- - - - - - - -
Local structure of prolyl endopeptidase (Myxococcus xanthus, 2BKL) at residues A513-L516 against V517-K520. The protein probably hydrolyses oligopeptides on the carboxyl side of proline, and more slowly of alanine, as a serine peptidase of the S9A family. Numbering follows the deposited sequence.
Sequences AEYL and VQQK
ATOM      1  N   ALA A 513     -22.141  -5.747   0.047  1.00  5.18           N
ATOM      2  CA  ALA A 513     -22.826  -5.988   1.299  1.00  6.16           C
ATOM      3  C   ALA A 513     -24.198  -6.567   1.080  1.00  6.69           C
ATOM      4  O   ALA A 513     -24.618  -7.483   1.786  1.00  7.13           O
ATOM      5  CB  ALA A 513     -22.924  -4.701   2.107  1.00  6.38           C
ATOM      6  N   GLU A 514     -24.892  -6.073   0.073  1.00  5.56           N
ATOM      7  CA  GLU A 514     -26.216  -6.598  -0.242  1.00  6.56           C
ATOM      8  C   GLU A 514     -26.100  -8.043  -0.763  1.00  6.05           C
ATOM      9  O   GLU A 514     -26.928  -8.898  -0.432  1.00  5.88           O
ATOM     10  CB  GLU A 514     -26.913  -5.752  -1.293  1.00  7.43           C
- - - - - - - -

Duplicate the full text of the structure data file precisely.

Local structure of prolyl endopeptidase (Myxococcus xanthus, 2BKL) at residues A513-L516 against V517-K520. The protein probably hydrolyses oligopeptides on the carboxyl side of proline, and more slowly of alanine, as a serine peptidase of the S9A family. Numbering follows the deposited sequence.
Sequences AEYL and VQQK
ATOM      1  N   ALA A 513     -22.141  -5.747   0.047  1.00  5.18           N
ATOM      2  CA  ALA A 513     -22.826  -5.988   1.299  1.00  6.16           C
ATOM      3  C   ALA A 513     -24.198  -6.567   1.080  1.00  6.69           C
ATOM      4  O   ALA A 513     -24.618  -7.483   1.786  1.00  7.13           O
ATOM      5  CB  ALA A 513     -22.924  -4.701   2.107  1.00  6.38           C
ATOM      6  N   GLU A 514     -24.892  -6.073   0.073  1.00  5.56           N
ATOM      7  CA  GLU A 514     -26.216  -6.598  -0.242  1.00  6.56           C
ATOM      8  C   GLU A 514     -26.100  -8.043  -0.763  1.00  6.05           C
ATOM      9  O   GLU A 514     -26.928  -8.898  -0.432  1.00  5.88           O
ATOM     10  CB  GLU A 514     -26.913  -5.752  -1.293  1.00  7.43           C